Wade into a wrong stretch of the Umatilla River, and risk possible citation for trespassing on private property.
The 89-mile tributary of the Columbia River in northeast Oregon is yet to be identified as a “navigable” waterway, which means its stream banks and bed are not considered state-owned land. That puts public right to use the river in legal uncertainty, based on where the actual ownership lies.
The issue is as old as Oregon itself. When the state was admitted in 1859, it took ownership of all underlying land in rivers that were used or could be used to transport goods and people. However, specific waterways that met the navigability standard were not determined.
State law now authorizes a three-member land board — made up of Gov. John Kitzhaber, Secretary of State Kate Brown and Treasurer Ted Wheeler — to study if a particular waterway is historically navigable. Such a study has never been done on the Umatilla River.
Navigability is defined as whether the waterway was used or susceptible to being used as a “highway of commerce over which trade and travel were, or could have been conducted by a mode of trade and travel on water that was customary in 1859.”
“It’s like a highway right of way,” said Julie Curtis, spokeswoman for the Oregon Department of State Lands. “When Oregon became a state, the rivers were our highways. The land along those rivers was preserved for public use. But over time, which waterways this applied to was not spelled out.”
To date, public ownership has only been determined on land underlying parts of 12 waterways in Oregon: the Chetco, Columbia, Coos, Coquille, John Day, Klamath, McKenzie, Rogue, Sandy, Snake, Umpqua and Willamette rivers. Those areas can be used for any legal activity from the stream bed to the “line of ordinary high water,” where high water normally rises on the bank annually in season.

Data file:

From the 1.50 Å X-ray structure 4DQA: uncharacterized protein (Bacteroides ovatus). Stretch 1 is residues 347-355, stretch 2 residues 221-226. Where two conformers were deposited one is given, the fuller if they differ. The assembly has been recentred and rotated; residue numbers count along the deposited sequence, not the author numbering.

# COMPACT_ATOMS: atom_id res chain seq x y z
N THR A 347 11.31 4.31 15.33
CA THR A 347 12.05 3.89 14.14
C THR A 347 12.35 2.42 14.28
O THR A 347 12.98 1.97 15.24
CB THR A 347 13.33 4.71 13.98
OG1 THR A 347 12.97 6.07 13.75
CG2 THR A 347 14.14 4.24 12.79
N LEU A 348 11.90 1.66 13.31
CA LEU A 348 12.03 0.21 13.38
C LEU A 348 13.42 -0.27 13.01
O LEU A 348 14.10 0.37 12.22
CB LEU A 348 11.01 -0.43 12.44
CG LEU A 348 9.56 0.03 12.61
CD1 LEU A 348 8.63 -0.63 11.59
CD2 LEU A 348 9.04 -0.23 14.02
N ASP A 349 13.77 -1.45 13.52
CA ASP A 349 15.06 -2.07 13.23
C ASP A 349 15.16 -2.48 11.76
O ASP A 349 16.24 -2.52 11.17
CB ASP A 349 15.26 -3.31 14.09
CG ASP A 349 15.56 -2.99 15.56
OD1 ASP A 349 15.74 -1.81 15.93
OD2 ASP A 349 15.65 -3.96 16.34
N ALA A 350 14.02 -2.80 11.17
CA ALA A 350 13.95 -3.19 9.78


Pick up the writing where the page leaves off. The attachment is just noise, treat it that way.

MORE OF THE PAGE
Public rights become less clear on rivers which have not been determined navigable. In 2005, the Oregon attorney general issued a formal opinion allowing the public to use the surface of a waterway for any activity, so long as it is big and deep enough for a boat.
“There’s been attempts over the years to get this resolved on a statewide basis,”?Curtis said. “The best thing to do is get the landowner’s permission, and use land that’s within public access.”
The process of studying navigability can take months, Curtis said, and relies heavily on historical records. It usually starts when a group or person submits a written request asking for the study, which is either acted on or denied by the Land Board.
Gary James, fisheries program manager with the Confederated Tribes of the Umatilla Indian Reservation, said they are always interested in protecting and restoring floodplains in the Umatilla Basin, regardless of ownership designation.
The Oregon Department of Fish &?Wildlife aims to maintain access for sport anglers, but isn’t pursuing navigability on the Umatilla River. District fish biologist Bill Duke said he hasn’t seen a problem with landowners denying access to the river.
“Certainly, ODFW is looking for ways to develop things like boat ramps, because there is private property around,”?Duke said. “It’s certainly easier if you have a boat and can float through, without having to worry about all that.”
No matter what, Curtis said the public should be aware of ownership around the river at all times, which can be complex and confusing, even when using recent maps and attempting to follow the law. Still, it is up to the individual to know who owns the waterway land, and what they are allowed to do on it or face penalties for trespassing.
“The finer details of waterway navigability aren’t always known by the average citizen,”?she said.
Information from: East Oregonian, http://www.eastoregonian.info